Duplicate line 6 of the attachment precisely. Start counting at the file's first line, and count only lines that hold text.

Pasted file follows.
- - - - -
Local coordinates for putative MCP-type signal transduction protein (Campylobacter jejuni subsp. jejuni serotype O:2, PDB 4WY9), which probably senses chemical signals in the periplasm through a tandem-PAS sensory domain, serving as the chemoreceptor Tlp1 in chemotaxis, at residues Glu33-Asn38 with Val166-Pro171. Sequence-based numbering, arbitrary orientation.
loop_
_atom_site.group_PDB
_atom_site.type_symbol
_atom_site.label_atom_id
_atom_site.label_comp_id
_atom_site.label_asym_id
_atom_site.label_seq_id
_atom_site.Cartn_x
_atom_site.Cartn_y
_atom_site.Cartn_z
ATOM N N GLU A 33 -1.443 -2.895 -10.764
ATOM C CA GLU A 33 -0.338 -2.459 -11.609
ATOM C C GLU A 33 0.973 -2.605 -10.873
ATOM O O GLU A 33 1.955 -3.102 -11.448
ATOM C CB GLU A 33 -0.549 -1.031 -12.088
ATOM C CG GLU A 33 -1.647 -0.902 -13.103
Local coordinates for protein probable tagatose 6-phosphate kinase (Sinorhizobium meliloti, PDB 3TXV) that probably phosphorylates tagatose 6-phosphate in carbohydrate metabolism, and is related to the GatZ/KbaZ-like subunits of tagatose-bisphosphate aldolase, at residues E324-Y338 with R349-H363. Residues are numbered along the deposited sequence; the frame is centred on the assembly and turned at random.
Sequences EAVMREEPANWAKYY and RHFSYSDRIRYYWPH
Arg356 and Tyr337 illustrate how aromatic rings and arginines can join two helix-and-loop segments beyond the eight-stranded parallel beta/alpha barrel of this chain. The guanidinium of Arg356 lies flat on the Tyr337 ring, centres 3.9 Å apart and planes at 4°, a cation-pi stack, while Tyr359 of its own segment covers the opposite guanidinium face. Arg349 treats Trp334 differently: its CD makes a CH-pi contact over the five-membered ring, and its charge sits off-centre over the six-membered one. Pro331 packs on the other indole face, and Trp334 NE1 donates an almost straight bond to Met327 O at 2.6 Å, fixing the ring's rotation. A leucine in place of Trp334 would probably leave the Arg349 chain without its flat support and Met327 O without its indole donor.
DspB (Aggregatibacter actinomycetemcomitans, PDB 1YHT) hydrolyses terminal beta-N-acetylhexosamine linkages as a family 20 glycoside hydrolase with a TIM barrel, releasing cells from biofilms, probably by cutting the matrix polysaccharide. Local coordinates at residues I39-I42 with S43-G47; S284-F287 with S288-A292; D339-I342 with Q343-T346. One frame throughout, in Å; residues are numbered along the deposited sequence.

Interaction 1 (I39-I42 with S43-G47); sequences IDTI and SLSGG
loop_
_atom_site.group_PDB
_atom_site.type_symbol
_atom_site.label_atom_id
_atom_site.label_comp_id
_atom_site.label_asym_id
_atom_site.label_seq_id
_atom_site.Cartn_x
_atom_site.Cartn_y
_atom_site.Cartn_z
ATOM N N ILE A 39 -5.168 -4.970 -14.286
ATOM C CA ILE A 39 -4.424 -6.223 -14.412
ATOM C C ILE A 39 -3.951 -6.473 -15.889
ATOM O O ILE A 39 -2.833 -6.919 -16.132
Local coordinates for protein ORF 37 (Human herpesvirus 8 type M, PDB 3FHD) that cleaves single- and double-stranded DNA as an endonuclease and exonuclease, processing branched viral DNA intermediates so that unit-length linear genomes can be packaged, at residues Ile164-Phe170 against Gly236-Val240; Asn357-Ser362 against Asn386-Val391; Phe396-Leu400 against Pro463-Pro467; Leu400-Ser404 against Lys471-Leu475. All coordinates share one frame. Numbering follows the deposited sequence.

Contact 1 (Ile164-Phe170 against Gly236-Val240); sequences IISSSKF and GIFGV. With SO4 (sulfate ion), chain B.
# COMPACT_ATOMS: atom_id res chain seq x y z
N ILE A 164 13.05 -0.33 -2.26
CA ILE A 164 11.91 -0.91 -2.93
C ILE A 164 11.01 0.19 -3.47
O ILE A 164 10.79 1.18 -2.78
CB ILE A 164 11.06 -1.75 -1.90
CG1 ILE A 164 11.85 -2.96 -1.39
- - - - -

_atom_site.label_comp_id